Cells similar or related to the APC populations described here have also been implicated in the regulation of inflammation, angiogenesis, and stem cell maintenance through cytokine production.
A major challenge going forward will be to determine the exact requirement of the various precursor populations described here.
This will be best achieved by the development of genetic tools for temporal control of gene expression in these populations. The development of genetic tools and FACS-based approaches to isolate adipose precursors gives plenty of reason for optimism in this growing field; however, there are still significant limitations to the current approaches that must be addressed going forward.
In fact, some of these limitations may explain the inherent discrepancies in published lineage tracing results. Notably, many lineage tracing studies have used transgenic lines in which Cre activity is constitutive. The use of constitutively active Cre lines can be limiting in a number of ways.
When bred to a Cre-dependent Rosa26R reporter strain, reporter expression is subsequently activated in promoter-expressing cells and maintained in all descending cells; this occurs regardless of whether descending cells continue to express the promoter of interest. Therefore, it becomes difficult to directly assess whether adipogenesis originates from cells actively expressing the promoter of interest during development.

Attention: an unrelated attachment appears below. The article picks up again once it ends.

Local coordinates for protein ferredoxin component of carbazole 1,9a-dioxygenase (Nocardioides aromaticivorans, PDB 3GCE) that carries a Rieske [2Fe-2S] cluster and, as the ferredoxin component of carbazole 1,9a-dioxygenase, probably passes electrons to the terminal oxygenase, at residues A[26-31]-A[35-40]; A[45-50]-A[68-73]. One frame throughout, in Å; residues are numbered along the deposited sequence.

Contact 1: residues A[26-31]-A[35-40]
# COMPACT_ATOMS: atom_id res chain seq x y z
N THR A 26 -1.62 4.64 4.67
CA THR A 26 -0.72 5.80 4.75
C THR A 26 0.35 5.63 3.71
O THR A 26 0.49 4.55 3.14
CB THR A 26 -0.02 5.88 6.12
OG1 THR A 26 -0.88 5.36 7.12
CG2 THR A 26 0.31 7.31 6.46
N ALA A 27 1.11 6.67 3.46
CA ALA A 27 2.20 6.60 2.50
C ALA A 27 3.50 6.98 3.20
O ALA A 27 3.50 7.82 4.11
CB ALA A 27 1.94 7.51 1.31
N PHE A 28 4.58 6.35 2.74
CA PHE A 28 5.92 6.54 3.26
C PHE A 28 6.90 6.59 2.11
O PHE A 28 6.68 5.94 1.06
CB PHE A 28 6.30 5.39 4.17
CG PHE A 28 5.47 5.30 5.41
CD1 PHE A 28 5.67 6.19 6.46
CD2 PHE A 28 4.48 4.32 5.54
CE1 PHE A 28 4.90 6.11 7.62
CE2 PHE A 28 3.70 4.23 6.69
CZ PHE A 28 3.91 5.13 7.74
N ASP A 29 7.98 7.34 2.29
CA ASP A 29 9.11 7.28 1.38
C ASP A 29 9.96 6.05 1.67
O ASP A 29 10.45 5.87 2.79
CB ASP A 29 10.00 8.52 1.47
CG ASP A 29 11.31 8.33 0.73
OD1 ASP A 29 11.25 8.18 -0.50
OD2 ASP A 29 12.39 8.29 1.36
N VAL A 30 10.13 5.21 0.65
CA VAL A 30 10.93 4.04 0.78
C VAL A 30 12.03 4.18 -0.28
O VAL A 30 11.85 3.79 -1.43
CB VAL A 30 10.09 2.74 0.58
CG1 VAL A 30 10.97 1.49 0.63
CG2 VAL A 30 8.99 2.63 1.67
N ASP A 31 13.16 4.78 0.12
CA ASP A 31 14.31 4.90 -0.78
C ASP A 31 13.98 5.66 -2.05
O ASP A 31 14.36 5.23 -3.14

Moreover, the lack of temporal control over Cre activity prevents the use of these strains to determine the contribution of putative precursors to adipocyte hyperplasia under specific physiological conditions postnatally. Another important limitation is in the nature of the promoters ultimately driving Cre expression.
This can become an issue in attempts to manipulate gene expression in different precursor populations, as confounding nonadipose phenotypes may emerge that indirectly affect adipogenesis. Unfortunately, a single marker that unambiguously identifies native APCs has yet to be identified. Both systems have been powerful in this field; however, they, too, have concerning limitations.